HOTSEAT- Southern gent? Folk legend moves to town
Jesse Winchester is way too quiet to be as well spoken as he is. But then, this is clearly a fella for whom actions speak louder than words. In 1967, Winchester left behind his friends, family, and his Vietnam draft notice to make a new life in Canada. One of the most high-profile draft-dodgers of the era, he quickly launched a recording career with the help of Robbie Robertson and Todd Rundgren and scored his largest hit with a particularly inspired single entitled "Yankee Lady."
Later in his career, he grew accustomed to watching his songs make big splashes with country stars like Reba McEntire and Wynonna Judd. Now he's about to get the long-delayed recognition: On February 23, ASCAP will honor Winchester with a lifetime achievement award.
But despite his renown as both a musician and a voice of a generation's disenchantment, he's loath to combine the roles.
"I think politics dates music," Winchester says. "Music includes politics, not the other way around. Politics is implied by a good love song or a good gospel song, not the other way around."
"It's always been the same: women and God– that pretty much covers it for me," he laughs. "I'm not sure of the proper order."
Last May, Winchester packed up shop and moved again. But this time, instead of lighting out for the great white North with Uncle Sam at his heels, he rather uneventfully plunked himself down in a quiet Southern suburban oasis, the sort of sleepy county where a llama on the lam can dominate a news cycle or two.
How does his muse feel about all this? She doesn't seem to care.
"When I first moved to Canada, I was really narrow-minded and thought you had to be from the South to have soul," he says. "I learned that wasn't true; it doesn't have anything to do with where you're from."
As one of the preeminent figures of the most passionate anti-war movements in American history, moving into the middle of a southern Republican stronghold during a prolonged overseas American military agitation has given him plenty to ponder.
"From the perspective of someone who once again objects very strongly to the war, it seems that this time the people who object don't want to go too far," he reflects. "The last time we offended the very people we should have been trying to convince. We called them names, we misbehaved in silly, pointless ways. We don't want to do that again; we don't want to take it out on the soldiers, who are really not to blame for what's happening."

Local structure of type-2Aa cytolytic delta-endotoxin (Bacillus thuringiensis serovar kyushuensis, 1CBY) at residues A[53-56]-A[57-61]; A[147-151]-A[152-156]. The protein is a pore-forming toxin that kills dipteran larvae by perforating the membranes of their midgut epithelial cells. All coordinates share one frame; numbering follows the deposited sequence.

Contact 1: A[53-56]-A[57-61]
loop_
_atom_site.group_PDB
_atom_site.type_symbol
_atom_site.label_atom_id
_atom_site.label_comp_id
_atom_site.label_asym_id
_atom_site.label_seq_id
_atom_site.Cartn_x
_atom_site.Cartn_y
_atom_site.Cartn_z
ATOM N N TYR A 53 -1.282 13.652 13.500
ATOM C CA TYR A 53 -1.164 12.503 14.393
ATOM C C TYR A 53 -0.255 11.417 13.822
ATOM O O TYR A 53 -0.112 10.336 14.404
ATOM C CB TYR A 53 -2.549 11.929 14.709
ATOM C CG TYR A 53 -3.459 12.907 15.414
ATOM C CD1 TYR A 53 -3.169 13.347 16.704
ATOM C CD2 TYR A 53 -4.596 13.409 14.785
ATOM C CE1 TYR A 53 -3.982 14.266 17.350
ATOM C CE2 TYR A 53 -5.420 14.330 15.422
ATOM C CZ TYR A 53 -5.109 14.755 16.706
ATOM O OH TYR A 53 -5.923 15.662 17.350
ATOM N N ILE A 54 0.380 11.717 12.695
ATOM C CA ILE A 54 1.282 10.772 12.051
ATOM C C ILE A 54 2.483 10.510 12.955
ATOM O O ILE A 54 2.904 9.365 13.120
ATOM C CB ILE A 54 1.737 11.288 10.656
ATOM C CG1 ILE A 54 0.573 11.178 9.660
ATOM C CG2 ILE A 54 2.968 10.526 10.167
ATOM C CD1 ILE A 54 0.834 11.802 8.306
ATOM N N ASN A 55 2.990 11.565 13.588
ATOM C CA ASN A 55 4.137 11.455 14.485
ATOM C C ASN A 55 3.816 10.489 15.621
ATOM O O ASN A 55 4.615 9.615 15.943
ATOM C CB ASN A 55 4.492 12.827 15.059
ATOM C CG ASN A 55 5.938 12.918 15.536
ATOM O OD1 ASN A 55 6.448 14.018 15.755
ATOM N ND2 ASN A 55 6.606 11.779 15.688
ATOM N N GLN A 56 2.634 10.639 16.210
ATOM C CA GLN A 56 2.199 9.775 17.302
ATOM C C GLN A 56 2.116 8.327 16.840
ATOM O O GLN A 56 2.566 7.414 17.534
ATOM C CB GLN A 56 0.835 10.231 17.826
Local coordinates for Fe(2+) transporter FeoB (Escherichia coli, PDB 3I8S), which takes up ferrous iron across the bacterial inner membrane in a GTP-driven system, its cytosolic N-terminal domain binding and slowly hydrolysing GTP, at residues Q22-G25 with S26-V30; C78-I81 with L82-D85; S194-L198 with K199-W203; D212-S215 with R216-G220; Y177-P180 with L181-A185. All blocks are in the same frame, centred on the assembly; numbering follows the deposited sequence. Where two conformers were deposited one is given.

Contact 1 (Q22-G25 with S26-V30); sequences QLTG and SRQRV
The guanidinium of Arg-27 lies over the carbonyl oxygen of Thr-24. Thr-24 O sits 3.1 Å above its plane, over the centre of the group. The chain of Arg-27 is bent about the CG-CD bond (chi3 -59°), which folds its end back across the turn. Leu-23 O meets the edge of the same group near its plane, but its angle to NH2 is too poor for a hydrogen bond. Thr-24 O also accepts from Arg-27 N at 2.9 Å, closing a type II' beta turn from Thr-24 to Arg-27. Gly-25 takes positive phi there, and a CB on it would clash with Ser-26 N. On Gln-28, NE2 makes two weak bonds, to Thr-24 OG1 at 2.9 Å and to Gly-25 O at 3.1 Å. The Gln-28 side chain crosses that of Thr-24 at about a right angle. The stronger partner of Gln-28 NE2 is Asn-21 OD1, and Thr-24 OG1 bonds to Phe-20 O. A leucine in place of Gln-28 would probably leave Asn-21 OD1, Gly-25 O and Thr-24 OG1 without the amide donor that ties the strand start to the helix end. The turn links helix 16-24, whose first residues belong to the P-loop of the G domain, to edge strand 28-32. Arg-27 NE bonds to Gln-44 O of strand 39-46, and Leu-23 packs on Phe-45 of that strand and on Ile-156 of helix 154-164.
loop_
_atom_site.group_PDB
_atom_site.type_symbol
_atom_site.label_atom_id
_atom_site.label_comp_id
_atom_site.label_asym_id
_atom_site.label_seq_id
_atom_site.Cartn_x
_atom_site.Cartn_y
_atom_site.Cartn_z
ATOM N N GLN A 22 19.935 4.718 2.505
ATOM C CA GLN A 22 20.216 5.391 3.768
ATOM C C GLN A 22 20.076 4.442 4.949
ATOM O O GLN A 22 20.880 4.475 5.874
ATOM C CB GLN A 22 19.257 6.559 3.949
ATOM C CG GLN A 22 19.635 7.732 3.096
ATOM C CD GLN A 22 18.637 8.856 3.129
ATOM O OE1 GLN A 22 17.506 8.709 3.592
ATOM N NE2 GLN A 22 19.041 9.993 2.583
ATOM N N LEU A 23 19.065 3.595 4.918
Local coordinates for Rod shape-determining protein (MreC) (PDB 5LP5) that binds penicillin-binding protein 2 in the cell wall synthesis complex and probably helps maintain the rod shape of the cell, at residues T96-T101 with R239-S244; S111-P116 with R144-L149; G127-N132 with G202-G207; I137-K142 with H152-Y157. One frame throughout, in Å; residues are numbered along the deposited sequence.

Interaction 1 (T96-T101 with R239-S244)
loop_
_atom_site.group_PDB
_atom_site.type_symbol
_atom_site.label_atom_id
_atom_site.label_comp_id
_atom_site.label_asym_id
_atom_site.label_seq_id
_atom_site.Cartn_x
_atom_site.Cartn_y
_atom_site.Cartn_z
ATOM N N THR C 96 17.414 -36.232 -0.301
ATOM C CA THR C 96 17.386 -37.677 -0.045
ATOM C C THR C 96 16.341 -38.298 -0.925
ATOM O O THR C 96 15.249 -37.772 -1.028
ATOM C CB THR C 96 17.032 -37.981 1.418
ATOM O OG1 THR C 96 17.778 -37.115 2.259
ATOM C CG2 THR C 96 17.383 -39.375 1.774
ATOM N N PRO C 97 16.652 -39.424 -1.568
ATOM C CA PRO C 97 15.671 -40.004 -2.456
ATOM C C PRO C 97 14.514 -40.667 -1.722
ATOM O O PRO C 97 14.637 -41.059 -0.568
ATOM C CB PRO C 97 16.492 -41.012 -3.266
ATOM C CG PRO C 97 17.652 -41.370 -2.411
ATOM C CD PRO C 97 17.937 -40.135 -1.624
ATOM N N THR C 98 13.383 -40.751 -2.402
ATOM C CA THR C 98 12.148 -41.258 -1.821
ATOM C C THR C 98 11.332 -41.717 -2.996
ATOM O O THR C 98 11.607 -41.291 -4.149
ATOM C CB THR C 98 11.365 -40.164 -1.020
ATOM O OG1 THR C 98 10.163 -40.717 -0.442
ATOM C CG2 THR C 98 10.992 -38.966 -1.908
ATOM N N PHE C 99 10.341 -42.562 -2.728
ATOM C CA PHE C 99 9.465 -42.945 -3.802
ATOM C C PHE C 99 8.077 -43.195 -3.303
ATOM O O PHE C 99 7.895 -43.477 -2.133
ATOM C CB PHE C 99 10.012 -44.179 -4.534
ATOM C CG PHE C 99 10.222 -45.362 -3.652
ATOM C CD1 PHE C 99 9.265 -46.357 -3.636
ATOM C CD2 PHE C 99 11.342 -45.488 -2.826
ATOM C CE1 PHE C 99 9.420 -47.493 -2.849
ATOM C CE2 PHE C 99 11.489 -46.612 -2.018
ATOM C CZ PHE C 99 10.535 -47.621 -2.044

He also points to another reason for the relatively restrained national response.
"There's no draft now, and that makes a big difference," he says. "It mutes the whole anti-war movement. The war doesn't have nearly the same importance or implications for young people. That's a very big difference between Vietnam and Iraq."
Maybe it also means that he'll stick around for a while.
Why here? To be closer to our children
What's worst about living here? It's kind of far from a major airport.
Favorite hangout? My little studio over the garage
Most overrated virtue? Piety– the virtue of the Pharisee
People would be surprised to know? William J. Bennett is my fraternity brother. Speaking of piety.
What would you change about yourself? I'd like to be less self-absorbed, more generous.
Proudest accomplishment? I'm a little vain about my French. I think I have a right to be.
People find most annoying about you? The most frequent complaint is that I'm too quiet, aloof.
Whom do you admire? My mother, my father, Lincoln, Churchill, P. G. Wodehouse, George Jones
Favorite book? Lucky Jim
Subject that causes you to rant? George W. Bush and all his works
Biggest 21st century thrill? The Internet
Biggest 21st century creep-out? TV ads for prescription drugs
What do you drive? A 2002 Toyota Camry
In your car CD player right now? Nothing. I listen to the radio– NPR, country and gospel music stations.
Next journey? To Rhode Island and Boston
Most trouble you've ever gotten in? I was indicted for draft dodging in 1967, and then given amnesty in 1977 by President Carter.
Regret? Yes. I've hurt people over the years, sometimes deliberately.
Favorite comfort food? Peanut butter. Real peanut butter, not the Kraft/Peter Pan stuff.
Always in your refrigerator? Cherries in the summer, tangerines in the winter
Must-see TV? Seinfeld, noir movies
Favorite cartoon? The Simpsons
Describe a perfect day: Morning with the papers and blogs and coffee, work on a great song all day, spend the evening laughing with Cindy
Walter Mitty fantasy? I want to live in Italy for a couple of years– learn Italian, eat real food.
Who'd play you in the movie? I think Alfalfa's dead, so, second choice, Harrison Ford.
Most embarrassing moment? Getting married with my fly open
Best advice you ever got? "Smile"
Favorite bumper sticker? "I'm starting to miss Richard Nixon"
Jesse Winchester PHOTO BY JEN FARIELLO